All that being said, it’s easy to overlook a few shortcomings. Everyone, like me, was there for the experience of The Pogues. That’s the respect and love they have earned as music legends and received on this night. They’ve been driving hard for almost 30 years, almost fully intact. Signs of wear become revered, not reviled. So, the mosh pit churned and the sing-a-longs rollicked while MacGowan puffed on a few cigarettes between songs, as if to give a metaphorical middle-finger to the Chicago indoor smoking ban and purveyors of a healthy lifestyle everywhere. In the end, the band that once opened for The Clash in 1984 effortlessly channeled their true punk roots and did whatever the hell they wanted to. And we drank up all of it.
At various times during the show, the band-mates would give dedications (or as the kids call them today ‘shout-outs’) to loved ones and friends. That might sound a bit out of place for a band with such a long history as The Pogues (haven’t they thanked these people before?) but recent online rumors have suggested that this show would be the last for The Pogues in Chicago — after all, this U.S. tour is titled “A Parting Glass With The Pogues.” Even so, during some of their famous fast-paced songs like “Bottle Of Smoke” and “Sick Bed Of Cuchulainn,” Fearnley pranced and jumped across the stage, lifting and throwing his accordion around and bending on his knees like he was in his 20’s again. The crowd loved it. And it hardly seemed the behavior of someone at the end of the line. Let’s hope not. Because every fan of a rock and roll life should see The Pogues.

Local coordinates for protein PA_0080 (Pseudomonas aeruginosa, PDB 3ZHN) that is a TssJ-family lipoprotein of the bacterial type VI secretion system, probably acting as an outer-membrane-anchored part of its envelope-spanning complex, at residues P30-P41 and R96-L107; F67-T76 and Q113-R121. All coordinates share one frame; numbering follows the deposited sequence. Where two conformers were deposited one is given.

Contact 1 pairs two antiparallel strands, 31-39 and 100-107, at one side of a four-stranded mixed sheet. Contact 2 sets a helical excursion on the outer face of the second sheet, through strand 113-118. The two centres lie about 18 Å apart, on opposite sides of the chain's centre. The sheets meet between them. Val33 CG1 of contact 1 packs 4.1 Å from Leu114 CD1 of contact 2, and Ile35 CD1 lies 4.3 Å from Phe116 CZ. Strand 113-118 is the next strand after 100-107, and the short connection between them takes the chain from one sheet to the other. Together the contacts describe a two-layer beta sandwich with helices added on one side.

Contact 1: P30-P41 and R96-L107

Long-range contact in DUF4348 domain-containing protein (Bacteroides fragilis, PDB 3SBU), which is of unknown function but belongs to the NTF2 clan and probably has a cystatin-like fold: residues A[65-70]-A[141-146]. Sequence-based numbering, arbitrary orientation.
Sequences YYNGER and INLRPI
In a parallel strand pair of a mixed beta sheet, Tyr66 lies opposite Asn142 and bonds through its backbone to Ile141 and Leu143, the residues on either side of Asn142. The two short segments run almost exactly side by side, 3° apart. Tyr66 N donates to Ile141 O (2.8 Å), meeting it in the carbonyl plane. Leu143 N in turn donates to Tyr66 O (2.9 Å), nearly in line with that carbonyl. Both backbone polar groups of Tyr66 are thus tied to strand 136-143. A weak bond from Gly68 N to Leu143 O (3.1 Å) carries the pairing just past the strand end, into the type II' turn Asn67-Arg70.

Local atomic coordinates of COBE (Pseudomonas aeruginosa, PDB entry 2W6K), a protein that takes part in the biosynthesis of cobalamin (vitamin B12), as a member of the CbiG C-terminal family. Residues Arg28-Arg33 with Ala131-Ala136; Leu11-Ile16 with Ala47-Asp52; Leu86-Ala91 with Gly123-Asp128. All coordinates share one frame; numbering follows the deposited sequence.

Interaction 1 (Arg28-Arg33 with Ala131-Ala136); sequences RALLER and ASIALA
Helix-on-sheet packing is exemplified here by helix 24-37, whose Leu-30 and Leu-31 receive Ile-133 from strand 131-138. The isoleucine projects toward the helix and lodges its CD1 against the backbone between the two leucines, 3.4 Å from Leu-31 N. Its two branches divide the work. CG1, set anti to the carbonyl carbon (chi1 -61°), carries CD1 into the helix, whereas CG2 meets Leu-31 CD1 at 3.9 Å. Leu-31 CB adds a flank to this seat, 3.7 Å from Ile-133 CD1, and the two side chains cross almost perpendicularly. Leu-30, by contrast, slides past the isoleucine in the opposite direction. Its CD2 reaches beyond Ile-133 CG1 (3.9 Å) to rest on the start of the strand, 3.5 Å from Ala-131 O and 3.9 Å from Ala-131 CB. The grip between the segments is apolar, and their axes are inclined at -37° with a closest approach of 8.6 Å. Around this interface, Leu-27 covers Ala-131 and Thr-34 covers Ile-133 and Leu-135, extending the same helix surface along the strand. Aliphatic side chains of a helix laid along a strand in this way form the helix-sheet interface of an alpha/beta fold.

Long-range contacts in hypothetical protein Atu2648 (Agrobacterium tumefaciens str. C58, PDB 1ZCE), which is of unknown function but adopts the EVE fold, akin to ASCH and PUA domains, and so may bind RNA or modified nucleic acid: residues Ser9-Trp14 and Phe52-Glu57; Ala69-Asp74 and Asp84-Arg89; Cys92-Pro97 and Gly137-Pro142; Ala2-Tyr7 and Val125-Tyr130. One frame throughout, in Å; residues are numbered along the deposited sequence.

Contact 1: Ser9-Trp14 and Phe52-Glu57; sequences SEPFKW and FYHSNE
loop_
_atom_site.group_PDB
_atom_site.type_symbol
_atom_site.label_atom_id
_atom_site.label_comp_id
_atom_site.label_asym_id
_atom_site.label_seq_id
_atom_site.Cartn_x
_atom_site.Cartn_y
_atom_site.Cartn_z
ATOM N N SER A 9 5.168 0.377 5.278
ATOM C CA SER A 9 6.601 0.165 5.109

Setlist: The Pogues – “A Parting Glass” tour, Congress Theater, Chicago, March 3rd, 2011 (more video below)
Streams Of Whiskey
If I Should Fall From Grace With God
The Broad Majestic Shannon
A Pair Of Brown Eyes
Tuesday Morning (Shane left the stage for this one)
Sunny Side Of The Street
Repeal of the Licensing Laws
And The Band Played Waltzing Matilda
Body Of An American
Thousands are Sailing (Phil on lead)
Dirty Old Town
Bottle of Smoke
Sick Bed Of Cuchulainn
Rainy Night In Soho
Poor Paddy On The Railway
Sean Sweeney is a life-long Chicagoan, musician and live concert fanatic who has attended more than 300 concerts. You can find him on Twitter @MusicalSean. Sean plays drums in Chicago’s B-Side Social (www.bsidesocial.com)
Yep, it’s that time again — concert festival time. In Chicago, one of the highlights is Pitchfork, which takes place July 15-17 at Chicago’s Union Park. The lineup is out — or at least part of it — and so far it looks like another strong showing.
Fleet Foxes will breeze into the windy city on the heels of their latest record and will share time with Animal Colective (who couldn’t be more different), TV on the Radio and Cut Copy, also with a new album. Others include the Dismemberment Plan, Deerhunter, Destroyer, Ariel Pink’s Haunted Graffiti, James Blake, OFWGKTA, Das Racist, Kylesa, Curren$y (wonder if they know Ke$ha), Woods, Yuck and Sun Airway.
According to the website, “many more” will be announced soon.
UPDATE: More bands have been announced. Below is the schedule so far…
Friday, July 15
Animal Collective, Neko Case, Guided By Voices, James Blake, Das Racist, Curren$y
Saturday, July 16
Fleet Foxes, The Dismemberment Plan, Ariel Pink’s Haunted Graffiti, No Age, Gang Gang Dance, G-Side, Woods, Sun Airway, Kylesa, Chrissy Murderbot
Sunday, July 17
TV on the Radio, Cut Copy, Deerhunter, Destroyer, OFWGKTA, HEALTH, Kurt Vile, Yuck, The Fresh & Onlys, Radio Dept., Baths, Shabazz Palaces, Twin Sister, How to Dress Well